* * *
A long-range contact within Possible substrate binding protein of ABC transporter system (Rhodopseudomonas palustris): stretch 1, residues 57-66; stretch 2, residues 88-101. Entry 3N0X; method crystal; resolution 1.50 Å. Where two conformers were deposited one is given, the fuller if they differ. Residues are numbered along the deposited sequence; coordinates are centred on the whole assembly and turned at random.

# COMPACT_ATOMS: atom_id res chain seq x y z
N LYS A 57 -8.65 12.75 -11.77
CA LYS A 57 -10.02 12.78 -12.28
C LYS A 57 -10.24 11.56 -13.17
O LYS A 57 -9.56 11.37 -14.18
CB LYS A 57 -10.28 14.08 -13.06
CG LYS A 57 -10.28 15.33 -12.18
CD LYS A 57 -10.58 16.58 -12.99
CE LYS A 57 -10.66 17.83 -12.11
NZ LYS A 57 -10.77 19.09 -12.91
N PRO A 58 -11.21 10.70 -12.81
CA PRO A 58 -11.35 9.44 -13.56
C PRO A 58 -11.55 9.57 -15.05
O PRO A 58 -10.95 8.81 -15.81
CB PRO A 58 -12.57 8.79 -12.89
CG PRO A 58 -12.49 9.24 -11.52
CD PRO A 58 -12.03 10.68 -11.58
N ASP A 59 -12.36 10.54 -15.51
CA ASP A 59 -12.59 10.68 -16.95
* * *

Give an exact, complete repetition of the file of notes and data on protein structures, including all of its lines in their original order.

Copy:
A long-range contact within Possible substrate binding protein of ABC transporter system (Rhodopseudomonas palustris): stretch 1, residues 57-66; stretch 2, residues 88-101. Entry 3N0X; method crystal; resolution 1.50 Å. Where two conformers were deposited one is given, the fuller if they differ. Residues are numbered along the deposited sequence; coordinates are centred on the whole assembly and turned at random.

# COMPACT_ATOMS: atom_id res chain seq x y z
N LYS A 57 -8.65 12.75 -11.77
CA LYS A 57 -10.02 12.78 -12.28
C LYS A 57 -10.24 11.56 -13.17
O LYS A 57 -9.56 11.37 -14.18
CB LYS A 57 -10.28 14.08 -13.06
CG LYS A 57 -10.28 15.33 -12.18
CD LYS A 57 -10.58 16.58 -12.99
CE LYS A 57 -10.66 17.83 -12.11
NZ LYS A 57 -10.77 19.09 -12.91
N PRO A 58 -11.21 10.70 -12.81
CA PRO A 58 -11.35 9.44 -13.56
C PRO A 58 -11.55 9.57 -15.05
O PRO A 58 -10.95 8.81 -15.81
CB PRO A 58 -12.57 8.79 -12.89
CG PRO A 58 -12.49 9.24 -11.52
CD PRO A 58 -12.03 10.68 -11.58
N ASP A 59 -12.36 10.54 -15.51
CA ASP A 59 -12.59 10.68 -16.95